Thursday, March 29, 2012
Children audition for "Willy Wonka and the Chocolate Factory" at the Lawrence Arts Center.
When: 7:30 p.m. Friday; 2 p.m. Saturday and Sunday; 7:30 p.m. Thursday and Friday, April 5 and 6; and 2 p.m. Saturday, April 7.
Where: Lawrence Arts Center, 940 N.H.
Cost: $18 for adults, $12 students/seniors. Group rates available.
The Oompa-Loompas run free.
Dressed in green pill-box hats and clad in polka dots and stripes — lots of stripes — they excitedly roam around the greenrooms, the wings, the nooks and crannies off the stage. Don’t blame them for their energy; the youngest of them are just 6 years old. Well, director Ric Averill thinks so at least. “Some 5-year-olds might have snuck in there. I’m not sure,” he says.
But no matter. Regardless of age, they’re chatting as kids do — probably a little too much. But when it’s their time to jump on stage, they’re all business.
Two Oompa-Loompas are responsible for wheeling a prop TV set on stage and then, at just the right moment, introducing a doll through a slit in it to re-create a whimsical moment in “Roald Dahl’s Willy Wonka,” a Broadway-format musical that’s similar to the 1971 movie “Willy Wonka & the Chocolate Factory.”
During a tech rehearsal on Tuesday, on their second try, the kids nail it. And the scene is made.
Averill says show has an inclusive nature — age-appropriate casting for the kids and parents who make up the lead protagonists as well as 5- and 6-year-old Oompa-Loompas, or little people from Loompaland that live in the eponymous factory — and that it truly is a family production, made by and for families.
Naomi Brakenhoff plays Violet Beauregarde, a gum-chewing little brat who, like several in the story, meets an unpleasant comeuppance because of her own greed. She says her mom would be in “Willy Wonka,” too, if she weren’t just about to give birth to Naomi’s baby sister.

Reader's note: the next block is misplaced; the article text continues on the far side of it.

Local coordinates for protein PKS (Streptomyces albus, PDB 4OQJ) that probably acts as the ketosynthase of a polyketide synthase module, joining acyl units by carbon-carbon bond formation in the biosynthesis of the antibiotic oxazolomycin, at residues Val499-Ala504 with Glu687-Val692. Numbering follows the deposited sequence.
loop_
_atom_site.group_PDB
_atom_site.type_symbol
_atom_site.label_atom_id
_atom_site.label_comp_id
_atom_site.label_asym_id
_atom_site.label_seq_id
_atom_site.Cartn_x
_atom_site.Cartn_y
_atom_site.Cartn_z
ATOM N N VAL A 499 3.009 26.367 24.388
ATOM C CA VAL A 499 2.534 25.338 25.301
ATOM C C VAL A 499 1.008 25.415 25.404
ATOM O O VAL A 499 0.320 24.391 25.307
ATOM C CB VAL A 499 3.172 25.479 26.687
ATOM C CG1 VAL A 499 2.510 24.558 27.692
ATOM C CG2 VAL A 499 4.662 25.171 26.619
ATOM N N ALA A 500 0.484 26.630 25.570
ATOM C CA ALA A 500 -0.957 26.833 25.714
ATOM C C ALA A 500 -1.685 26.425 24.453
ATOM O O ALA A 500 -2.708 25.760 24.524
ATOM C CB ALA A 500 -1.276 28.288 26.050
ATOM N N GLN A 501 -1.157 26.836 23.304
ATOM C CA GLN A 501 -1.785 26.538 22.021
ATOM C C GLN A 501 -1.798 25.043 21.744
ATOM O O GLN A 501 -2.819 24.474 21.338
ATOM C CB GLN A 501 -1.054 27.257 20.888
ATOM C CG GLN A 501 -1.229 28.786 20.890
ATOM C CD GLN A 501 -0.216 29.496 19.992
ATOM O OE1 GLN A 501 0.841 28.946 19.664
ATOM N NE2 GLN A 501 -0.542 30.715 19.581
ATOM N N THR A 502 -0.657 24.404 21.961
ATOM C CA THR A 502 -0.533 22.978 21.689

“It’s lots of fun to do the play,” Naomi says. “Everyone’s so nice, it’s like a family.”
Averill says that about 100 people are involved, including children, some parents, 20 “squirrels” (it’s a big number) and a seven-piece orchestra. They started rehearsing at the beginning of February and started with work two or three times a week but picked up in preparation for their Sunday matinee and three shows next weekend. With so many cast members and moving parts to any production, let alone this colorful musical, Averill’s work is several parts organizing the chaos but also a labor of love.
It’s worth it, he says, because “it’s a really fun piece” and because the even the smallest kiddos learn from the process. They learn theater techniques and vocabulary through first-hand experience.
That’s a bonus for Elizabeth Slade-Haney, who plays Mrs. Gloop, the mother of a food-loving little boy who gets into trouble falling into a chocolate river. Haney says it’s great for kids, a lot of whom don’t go to the same schools, with an interest in theater to get together to learn. Personally, it’s a connection with her childhood that attracted her to the role — the original film was one of the few she and her brother could agree on. Appealing, too, she says, was the chance to work with local actor Jerry Mitchell, who plays Wonka.
The production is a lot of what people will likely expect, and some of what they won’t, Averill says, as it will include songs that aren’t in the movie.
“It’s a sweet, fun piece,” he says.